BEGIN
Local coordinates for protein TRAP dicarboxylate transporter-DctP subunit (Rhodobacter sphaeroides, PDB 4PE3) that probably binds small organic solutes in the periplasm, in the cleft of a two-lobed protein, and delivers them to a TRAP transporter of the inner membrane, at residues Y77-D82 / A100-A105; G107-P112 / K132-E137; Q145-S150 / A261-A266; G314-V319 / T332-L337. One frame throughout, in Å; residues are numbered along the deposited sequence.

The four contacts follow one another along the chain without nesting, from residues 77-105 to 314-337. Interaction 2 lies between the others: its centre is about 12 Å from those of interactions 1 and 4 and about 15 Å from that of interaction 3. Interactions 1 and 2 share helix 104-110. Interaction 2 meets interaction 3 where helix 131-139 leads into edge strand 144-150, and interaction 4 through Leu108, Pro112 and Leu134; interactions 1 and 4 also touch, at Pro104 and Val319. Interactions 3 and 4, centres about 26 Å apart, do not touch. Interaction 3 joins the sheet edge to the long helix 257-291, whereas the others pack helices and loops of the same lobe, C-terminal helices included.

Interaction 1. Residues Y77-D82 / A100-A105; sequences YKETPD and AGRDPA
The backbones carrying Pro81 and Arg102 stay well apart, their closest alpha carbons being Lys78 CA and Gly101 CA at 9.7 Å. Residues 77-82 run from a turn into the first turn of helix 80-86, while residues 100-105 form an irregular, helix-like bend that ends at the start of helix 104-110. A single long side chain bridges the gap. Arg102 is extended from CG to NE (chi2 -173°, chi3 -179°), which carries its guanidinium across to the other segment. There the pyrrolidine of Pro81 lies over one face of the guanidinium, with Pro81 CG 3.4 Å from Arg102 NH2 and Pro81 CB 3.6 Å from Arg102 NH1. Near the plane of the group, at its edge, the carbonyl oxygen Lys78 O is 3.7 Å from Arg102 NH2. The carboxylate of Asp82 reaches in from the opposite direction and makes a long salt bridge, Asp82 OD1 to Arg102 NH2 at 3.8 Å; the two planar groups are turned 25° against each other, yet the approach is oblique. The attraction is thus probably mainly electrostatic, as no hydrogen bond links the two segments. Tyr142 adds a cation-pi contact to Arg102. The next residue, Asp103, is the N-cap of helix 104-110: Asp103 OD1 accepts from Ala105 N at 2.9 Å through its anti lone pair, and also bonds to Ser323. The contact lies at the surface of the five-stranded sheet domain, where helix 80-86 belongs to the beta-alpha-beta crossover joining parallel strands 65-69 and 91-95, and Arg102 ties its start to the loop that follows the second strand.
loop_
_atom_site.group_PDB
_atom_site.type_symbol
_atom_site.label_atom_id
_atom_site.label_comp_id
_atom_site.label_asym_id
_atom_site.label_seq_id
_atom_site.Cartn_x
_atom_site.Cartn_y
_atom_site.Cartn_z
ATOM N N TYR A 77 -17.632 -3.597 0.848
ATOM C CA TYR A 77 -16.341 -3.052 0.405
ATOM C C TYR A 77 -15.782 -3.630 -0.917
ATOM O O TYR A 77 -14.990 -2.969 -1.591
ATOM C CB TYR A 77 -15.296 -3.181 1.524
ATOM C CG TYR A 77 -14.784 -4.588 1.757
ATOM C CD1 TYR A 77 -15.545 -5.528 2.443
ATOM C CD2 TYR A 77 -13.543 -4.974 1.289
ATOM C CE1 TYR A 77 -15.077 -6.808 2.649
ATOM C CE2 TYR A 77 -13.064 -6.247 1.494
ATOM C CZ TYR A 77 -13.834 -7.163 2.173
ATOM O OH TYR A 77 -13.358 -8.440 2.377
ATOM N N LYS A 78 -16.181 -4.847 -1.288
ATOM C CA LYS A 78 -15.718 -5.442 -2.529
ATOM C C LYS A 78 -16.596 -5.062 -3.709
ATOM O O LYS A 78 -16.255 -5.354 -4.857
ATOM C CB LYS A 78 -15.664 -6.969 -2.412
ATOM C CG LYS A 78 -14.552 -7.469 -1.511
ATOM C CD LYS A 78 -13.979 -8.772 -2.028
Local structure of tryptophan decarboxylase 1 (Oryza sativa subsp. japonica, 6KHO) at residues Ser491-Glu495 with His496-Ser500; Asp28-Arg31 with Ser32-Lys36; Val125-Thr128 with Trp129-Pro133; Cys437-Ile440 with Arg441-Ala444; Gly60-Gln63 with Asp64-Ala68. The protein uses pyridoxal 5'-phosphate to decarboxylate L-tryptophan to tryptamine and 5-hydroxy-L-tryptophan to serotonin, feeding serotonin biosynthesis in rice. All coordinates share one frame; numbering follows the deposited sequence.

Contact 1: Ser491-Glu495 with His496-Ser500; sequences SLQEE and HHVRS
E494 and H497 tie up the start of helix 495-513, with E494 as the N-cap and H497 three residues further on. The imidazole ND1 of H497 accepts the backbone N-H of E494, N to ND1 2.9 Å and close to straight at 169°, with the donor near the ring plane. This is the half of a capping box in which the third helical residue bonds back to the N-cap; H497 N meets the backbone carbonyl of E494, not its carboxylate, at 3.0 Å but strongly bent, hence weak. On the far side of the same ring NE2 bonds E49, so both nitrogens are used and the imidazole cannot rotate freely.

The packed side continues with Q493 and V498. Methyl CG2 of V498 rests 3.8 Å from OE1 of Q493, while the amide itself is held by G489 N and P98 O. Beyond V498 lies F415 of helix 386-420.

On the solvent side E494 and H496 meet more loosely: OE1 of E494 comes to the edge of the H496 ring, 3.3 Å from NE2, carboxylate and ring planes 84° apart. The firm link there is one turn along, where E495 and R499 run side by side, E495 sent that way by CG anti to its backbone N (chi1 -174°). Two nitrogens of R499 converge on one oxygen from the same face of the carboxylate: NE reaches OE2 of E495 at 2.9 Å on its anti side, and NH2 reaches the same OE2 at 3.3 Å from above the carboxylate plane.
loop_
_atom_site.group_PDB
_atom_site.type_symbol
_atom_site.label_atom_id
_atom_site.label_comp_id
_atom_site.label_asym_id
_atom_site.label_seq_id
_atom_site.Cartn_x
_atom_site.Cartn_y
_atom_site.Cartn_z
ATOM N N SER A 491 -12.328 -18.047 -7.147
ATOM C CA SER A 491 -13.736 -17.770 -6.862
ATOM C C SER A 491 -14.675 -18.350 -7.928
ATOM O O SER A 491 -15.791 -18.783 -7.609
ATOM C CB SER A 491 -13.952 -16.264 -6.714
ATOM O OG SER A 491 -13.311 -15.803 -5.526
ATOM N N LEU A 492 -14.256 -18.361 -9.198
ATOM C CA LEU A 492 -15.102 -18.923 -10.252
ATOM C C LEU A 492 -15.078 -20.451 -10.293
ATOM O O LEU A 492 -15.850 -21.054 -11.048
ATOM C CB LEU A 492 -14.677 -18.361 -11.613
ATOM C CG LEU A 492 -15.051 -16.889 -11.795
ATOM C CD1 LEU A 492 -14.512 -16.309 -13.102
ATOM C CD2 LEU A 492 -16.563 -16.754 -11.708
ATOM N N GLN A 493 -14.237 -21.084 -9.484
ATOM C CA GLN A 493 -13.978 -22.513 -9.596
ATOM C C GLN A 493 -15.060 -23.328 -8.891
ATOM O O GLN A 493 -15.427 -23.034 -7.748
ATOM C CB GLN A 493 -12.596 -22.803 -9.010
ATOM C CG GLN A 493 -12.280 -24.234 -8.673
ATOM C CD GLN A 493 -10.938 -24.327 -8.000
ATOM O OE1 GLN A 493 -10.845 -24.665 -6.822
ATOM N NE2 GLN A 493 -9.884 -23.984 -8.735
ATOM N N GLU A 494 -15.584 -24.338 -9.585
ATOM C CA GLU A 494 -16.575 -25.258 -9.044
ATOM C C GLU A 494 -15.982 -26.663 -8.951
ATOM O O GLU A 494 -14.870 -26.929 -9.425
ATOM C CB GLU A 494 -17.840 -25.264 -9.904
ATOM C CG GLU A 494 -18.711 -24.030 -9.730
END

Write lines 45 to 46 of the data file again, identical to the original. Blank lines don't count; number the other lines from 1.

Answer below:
_atom_site.label_seq_id
_atom_site.Cartn_x